Psoriasis – Causes | Pediatric Oncall
PSORIASIS
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Last Updated : 8/1/2015
Jagdish Kathwate
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What is Psoriasis?
Psoriasis a skin condition that causes red, flaky, crusty patches of skin covered with silvery scales.These patches normally appear on your elbows, knees, scalp and lower back but can appear anywhere on your body. Most people are only affected in small patches. In some cases, the patches can be itchy or sore. It can start at any age, but most often develops in adults under 35 years old. The condition affects men and women equally.The severity of psoriasis varies greatly from person to person. For some people, it is just a minor irritation, for others it has a major impact on their quality of life.Psoriasis is a long-lasting (chronic) disease that usually involves periods when you have no symptoms or mild symptoms, followed by periods when symptoms are more severe.

Why does Psoriasis occur?
Psoriasis occurs when the process by which the body produces skin cells is accelerated. Skin cells are normally made and replaced every three to four months, but in psoriasis this process only lasts about three to seven days. The resulting build-up of skin cells is what creates the patches associated with psoriasis.Although the process is not fully understood, it is thought the increased production of skin cells is related to a problem with the immune system. The immune system is your body's defence against disease and infection, but in people with psoriasis it attacks healthy skin cells by mistake.As psoriasis can run in families, there is also thought to be a genetic element to psoriasis. However, the exact role that genetics plays in causing psoriasis is unclear.Many people's psoriasis symptoms start or become worse because of a certain event, known as a trigger. Possible triggers of psoriasis include an injury to your skin, throat infections and using certain medicines.The condition is not contagious so it cannot be spread from person to person.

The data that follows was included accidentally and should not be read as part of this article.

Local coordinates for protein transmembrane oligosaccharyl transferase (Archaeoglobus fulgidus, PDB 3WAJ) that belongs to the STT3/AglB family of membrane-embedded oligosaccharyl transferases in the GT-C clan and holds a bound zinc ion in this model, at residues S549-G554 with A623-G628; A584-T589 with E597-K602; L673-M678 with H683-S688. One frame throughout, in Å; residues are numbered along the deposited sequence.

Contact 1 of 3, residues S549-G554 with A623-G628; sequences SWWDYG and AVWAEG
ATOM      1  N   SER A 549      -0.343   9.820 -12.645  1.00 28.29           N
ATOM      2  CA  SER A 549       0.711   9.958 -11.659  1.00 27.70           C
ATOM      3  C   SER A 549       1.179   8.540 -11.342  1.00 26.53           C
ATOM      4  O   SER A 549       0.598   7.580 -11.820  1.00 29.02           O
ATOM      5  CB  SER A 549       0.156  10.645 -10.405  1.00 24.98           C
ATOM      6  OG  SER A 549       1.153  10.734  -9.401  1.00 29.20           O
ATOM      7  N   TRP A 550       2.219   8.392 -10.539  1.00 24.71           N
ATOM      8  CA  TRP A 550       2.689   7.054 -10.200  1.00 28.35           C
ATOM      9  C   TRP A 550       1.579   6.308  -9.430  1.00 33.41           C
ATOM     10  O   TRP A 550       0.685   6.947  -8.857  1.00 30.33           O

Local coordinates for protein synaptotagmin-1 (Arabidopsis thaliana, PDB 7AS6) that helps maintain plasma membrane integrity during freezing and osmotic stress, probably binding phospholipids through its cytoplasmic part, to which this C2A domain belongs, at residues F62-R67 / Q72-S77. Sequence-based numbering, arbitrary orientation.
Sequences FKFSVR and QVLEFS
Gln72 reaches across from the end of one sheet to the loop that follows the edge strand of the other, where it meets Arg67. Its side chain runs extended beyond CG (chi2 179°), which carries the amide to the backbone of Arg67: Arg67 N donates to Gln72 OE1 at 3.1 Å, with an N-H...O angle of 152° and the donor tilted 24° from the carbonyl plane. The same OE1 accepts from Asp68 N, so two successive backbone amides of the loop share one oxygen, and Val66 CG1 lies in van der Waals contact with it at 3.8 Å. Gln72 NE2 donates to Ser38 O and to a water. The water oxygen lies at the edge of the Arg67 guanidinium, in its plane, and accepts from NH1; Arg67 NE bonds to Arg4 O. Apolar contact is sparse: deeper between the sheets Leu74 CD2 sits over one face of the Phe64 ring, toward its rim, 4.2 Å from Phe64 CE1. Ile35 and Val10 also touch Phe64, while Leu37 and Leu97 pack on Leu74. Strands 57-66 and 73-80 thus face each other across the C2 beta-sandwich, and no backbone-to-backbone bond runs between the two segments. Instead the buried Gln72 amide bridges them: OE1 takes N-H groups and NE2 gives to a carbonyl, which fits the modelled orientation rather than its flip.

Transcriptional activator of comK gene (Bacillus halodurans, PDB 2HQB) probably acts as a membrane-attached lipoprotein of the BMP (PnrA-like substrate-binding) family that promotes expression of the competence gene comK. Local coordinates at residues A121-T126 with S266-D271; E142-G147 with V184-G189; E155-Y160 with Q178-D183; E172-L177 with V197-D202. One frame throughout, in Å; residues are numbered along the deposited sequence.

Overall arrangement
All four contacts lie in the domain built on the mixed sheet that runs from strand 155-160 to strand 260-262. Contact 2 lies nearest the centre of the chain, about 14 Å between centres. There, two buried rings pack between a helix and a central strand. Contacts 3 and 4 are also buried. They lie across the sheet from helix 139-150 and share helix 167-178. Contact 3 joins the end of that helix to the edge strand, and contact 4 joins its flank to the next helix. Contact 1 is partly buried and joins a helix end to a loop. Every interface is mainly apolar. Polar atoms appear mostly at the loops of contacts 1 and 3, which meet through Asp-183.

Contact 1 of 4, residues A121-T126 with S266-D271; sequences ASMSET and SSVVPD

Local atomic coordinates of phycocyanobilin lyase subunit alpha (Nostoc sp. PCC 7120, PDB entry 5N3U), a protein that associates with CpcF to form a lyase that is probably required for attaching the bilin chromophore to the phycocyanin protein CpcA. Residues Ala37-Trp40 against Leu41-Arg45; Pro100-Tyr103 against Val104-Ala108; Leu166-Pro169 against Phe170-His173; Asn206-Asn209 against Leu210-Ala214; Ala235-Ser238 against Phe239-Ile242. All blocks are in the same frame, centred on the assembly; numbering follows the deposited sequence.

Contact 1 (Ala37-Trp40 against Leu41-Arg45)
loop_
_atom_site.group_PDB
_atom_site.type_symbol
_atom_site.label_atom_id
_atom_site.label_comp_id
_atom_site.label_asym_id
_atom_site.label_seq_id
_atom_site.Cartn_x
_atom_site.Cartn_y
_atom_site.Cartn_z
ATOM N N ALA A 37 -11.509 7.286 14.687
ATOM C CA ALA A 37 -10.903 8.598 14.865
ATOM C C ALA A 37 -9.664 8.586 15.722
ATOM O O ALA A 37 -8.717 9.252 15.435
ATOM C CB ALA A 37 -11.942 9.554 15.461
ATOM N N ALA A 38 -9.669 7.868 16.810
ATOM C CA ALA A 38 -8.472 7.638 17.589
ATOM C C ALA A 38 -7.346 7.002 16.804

What is treatment for it?
There is no cure for psoriasis, but a range of treatments can improve symptoms and the appearance of the affected skin patches.In most cases, the first treatment used will be a topical treatment, such as vitamin D analogues or topical corticosteroids. Topical treatments are creams and ointments applied to the skin.If these are ineffective or your condition is more severe, a treatment called phototherapy may be used. Phototherapy involves exposing your skin to certain types of ultraviolet light.In the most severe cases where other treatments are ineffective, systemic treatments may be used. These are oral or injected medicines that work throughout the whole body.



Contributor Information and Disclosures

Jagdish Kathwate
MD Pediatrics. Assistant Professor, Government Medical College, Aurangabad, India.


First Created : 1/25/2001
Last Updated : 8/1/2015

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